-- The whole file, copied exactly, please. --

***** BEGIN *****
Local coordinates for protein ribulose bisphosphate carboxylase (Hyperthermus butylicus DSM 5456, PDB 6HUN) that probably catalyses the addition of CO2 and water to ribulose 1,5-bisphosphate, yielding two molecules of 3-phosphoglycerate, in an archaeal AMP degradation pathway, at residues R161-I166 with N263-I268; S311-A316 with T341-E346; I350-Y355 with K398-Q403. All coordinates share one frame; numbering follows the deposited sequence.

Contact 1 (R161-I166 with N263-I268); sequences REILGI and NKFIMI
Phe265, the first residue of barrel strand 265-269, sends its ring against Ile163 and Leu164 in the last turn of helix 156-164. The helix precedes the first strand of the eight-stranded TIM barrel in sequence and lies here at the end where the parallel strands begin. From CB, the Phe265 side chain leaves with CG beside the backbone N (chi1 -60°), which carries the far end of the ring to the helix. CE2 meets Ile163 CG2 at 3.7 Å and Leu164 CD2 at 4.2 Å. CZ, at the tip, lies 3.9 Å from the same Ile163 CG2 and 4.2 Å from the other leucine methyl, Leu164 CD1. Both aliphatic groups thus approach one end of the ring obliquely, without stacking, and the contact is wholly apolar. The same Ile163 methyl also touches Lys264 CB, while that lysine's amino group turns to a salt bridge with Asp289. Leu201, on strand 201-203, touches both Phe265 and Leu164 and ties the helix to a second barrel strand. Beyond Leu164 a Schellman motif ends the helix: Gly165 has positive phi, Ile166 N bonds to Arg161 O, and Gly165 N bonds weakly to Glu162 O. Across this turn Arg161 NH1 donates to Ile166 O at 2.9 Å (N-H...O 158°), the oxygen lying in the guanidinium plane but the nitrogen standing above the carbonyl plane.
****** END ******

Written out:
Local coordinates for protein ribulose bisphosphate carboxylase (Hyperthermus butylicus DSM 5456, PDB 6HUN) that probably catalyses the addition of CO2 and water to ribulose 1,5-bisphosphate, yielding two molecules of 3-phosphoglycerate, in an archaeal AMP degradation pathway, at residues R161-I166 with N263-I268; S311-A316 with T341-E346; I350-Y355 with K398-Q403. All coordinates share one frame; numbering follows the deposited sequence.

Contact 1 (R161-I166 with N263-I268); sequences REILGI and NKFIMI
Phe265, the first residue of barrel strand 265-269, sends its ring against Ile163 and Leu164 in the last turn of helix 156-164. The helix precedes the first strand of the eight-stranded TIM barrel in sequence and lies here at the end where the parallel strands begin. From CB, the Phe265 side chain leaves with CG beside the backbone N (chi1 -60°), which carries the far end of the ring to the helix. CE2 meets Ile163 CG2 at 3.7 Å and Leu164 CD2 at 4.2 Å. CZ, at the tip, lies 3.9 Å from the same Ile163 CG2 and 4.2 Å from the other leucine methyl, Leu164 CD1. Both aliphatic groups thus approach one end of the ring obliquely, without stacking, and the contact is wholly apolar. The same Ile163 methyl also touches Lys264 CB, while that lysine's amino group turns to a salt bridge with Asp289. Leu201, on strand 201-203, touches both Phe265 and Leu164 and ties the helix to a second barrel strand. Beyond Leu164 a Schellman motif ends the helix: Gly165 has positive phi, Ile166 N bonds to Arg161 O, and Gly165 N bonds weakly to Glu162 O. Across this turn Arg161 NH1 donates to Ile166 O at 2.9 Å (N-H...O 158°), the oxygen lying in the guanidinium plane but the nitrogen standing above the carbonyl plane.